Perioperative nursing is a specialty of nursing that focuses on helping patients who are going through an operative procedure.
Perioperative nurses not only accompany the patients and health care specialists during the peri-operative phase of their surgical operation and treatment, but will continue to support them through their inter-operative and post-operative phases as well.
While perioperative nurses are sometimes refered to as operating room nurses (because they often work in the operating room) the term perioperative is used to give their field of expertise a more precise understanding and meaning.
Perioperative nurses may operate in a variety of settings such as operating rooms, clinics, physician offices and other surgical operating departments in the health care field and work with a number of health care specialists including anesthesiologist, physicians, nurse practitioners and surgeons.
Perioperative Roles and Responsibilities
Perioperative nurses generally play one of three support roles before, during and after a surgical operation, and use their expertise to assist the doctor with running and performing safe and healthy pre and post surgical operations.
The circulator is in charge of overlooking, managing and communicating the needs of the surgical team and is responsible for the overall safety and health of the operating room.
The scrub nurse is responsible for passing around sterilized tools, sponges and other surgical instruments the doctor may need in order to perform the surgical operation. Since scrub nurses are responsible for handling and passing around sterilized tools they are required to scrub and sterilize their hands before the operation in order to prevent passing around germs and other bacteria that could affect the patients health, hence the name “scrub nurse”.
RN First Assistant
The RN First Assistant (RNFA) acts as the doctors assistant during and after the operation. The RN First Assistant may assist the doctor in reviewing the patients condition and medical background before the operation, aid other nurses in the preparation of the operation, help in prepping, positioning and draping the patient and assist with a number of tasks during the operation such as helping with implant devices, operating drilling tools, assisting with the closure of skin and organ tissue and assisting with clean up after the operation to ensure that everything is accounted for, sterilized and cleaned.
Becoming a Perioperative Nurse
Nurses who are interesting in working as perioperative nurses must first acquire either their ASN (associates of science in nursing) or BSN (bachelors of science in nursing) degree and pass the national licensing exam for registered nurses.
After passing nursing school and obtaining their license they must then look for a job at a hospital or similar health care setting (preferably one that specializes in operative procedures).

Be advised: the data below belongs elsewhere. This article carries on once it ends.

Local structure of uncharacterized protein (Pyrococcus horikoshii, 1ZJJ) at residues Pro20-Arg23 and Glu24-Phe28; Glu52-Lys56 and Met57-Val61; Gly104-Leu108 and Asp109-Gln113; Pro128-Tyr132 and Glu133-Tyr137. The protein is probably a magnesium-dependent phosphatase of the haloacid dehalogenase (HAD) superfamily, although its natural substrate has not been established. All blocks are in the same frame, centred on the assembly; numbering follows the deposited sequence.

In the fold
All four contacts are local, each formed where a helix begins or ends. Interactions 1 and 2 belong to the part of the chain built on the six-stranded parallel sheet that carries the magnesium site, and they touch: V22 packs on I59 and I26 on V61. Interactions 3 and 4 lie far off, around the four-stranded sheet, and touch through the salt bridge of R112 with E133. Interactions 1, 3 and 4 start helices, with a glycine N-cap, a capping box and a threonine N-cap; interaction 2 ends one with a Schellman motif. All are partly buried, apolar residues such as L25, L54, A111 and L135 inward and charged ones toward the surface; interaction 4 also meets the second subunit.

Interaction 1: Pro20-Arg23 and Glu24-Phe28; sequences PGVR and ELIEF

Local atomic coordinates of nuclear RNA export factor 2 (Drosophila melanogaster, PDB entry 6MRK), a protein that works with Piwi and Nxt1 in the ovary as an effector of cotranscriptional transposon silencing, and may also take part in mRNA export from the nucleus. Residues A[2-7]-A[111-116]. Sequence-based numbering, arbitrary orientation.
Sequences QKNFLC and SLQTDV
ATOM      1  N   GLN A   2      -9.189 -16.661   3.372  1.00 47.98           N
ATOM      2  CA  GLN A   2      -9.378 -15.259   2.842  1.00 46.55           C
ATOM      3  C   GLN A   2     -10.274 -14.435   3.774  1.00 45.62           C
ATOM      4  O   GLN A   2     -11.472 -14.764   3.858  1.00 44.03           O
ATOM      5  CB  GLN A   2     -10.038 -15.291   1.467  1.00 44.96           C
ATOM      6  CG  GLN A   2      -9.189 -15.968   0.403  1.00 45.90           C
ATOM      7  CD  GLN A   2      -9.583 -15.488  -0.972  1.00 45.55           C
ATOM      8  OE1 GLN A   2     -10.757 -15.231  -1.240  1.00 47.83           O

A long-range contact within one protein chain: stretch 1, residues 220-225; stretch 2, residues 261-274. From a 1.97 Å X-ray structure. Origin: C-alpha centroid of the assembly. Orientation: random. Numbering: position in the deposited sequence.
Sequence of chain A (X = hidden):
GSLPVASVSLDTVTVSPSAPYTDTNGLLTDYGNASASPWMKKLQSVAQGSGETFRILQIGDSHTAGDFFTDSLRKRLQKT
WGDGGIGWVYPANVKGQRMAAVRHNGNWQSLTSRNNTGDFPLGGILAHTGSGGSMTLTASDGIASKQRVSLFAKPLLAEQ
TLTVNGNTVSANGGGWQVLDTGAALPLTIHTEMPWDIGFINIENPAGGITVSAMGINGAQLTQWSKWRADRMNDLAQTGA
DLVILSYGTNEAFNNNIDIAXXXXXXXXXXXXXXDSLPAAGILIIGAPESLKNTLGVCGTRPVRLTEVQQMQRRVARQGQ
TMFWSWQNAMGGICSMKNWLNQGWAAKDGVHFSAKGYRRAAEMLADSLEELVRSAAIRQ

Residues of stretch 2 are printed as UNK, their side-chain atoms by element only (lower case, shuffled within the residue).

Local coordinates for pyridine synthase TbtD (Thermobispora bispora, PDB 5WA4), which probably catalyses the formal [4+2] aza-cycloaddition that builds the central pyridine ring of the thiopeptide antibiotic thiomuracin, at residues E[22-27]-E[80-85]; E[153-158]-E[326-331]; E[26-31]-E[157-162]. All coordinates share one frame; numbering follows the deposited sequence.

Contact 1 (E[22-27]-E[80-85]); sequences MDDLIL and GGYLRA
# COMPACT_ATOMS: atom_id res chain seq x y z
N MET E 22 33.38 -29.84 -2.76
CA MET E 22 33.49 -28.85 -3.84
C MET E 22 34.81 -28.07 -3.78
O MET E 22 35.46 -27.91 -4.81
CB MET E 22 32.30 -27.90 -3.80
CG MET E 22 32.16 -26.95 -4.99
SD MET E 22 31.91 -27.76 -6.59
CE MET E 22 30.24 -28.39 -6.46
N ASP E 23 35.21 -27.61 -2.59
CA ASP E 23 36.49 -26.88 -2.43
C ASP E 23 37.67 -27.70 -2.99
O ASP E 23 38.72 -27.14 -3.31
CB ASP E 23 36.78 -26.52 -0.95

The next step is to gain as much experience as possible while working as a registered nurse (see if the health care organization you work with allows you to train and/or volunteer in the surgical operating department) and take as many continuing education and certification courses related to perioperative nursing you can.
Once you’ve acquired enough training and education you will be able to take the Certified Nurse Operating Room Exam (CNOR) and become a perioperative nurse.
Some of the requirements you may need for taking the exam include obtaining a minimum of 2 years of experience as a registered nurse with 2,400 hours of surgical practice, an unrestricted nursing license and hold a current position in surgical nursing before taking the exam.
In order to find out what training and educational requirements you should focus on you may want to sit down and talk with several perioperative nurses, the head nurse and/or the human resources department.
For additional information on taking and passing the perioperative exam you may also want to check out:
- Institute for credentialing excellence
- American board of nursing specialities
Note: While it is possible to find entry-level positions as a registered nurse with an associate degree it can be difficult to find career advancement opportunities unless you hold a bachelor’s degree in nursing since most hospitals and health care facilities look for nurses with advanced education backgrounds, training and experience when hiring nurses for more specialized positions within the nursing profession.
The average salary of a perioperative nurse is determined by a number of factors such as what state that nurse works in, the overall level of education and training they’ve acquired, their role and position in perioperative nursing, and any financial agreements made between the nurse and the health care organization they work for.
Most perioperative nurses can expect to earn between $67,000 – 97,000 per year in the United States, with a percentage of perioperative nurses making in excess of $100,000 per year.
The overall job outlook for the nursing field is extremely high and continuing to grow and expand.
It is estimated that the nursing job market may grow by an estimated 26% between 2010 and 2020 (according to the Bureau of Labor Statistics), and as many as 800,000 nursing jobs are expected to become available to those who either work as or are interested in becoming a nurse.
This means there will be huge increases in job opportunities, career advancement, pay and medical benefits for those who have a strong desire to work in the field of nursing.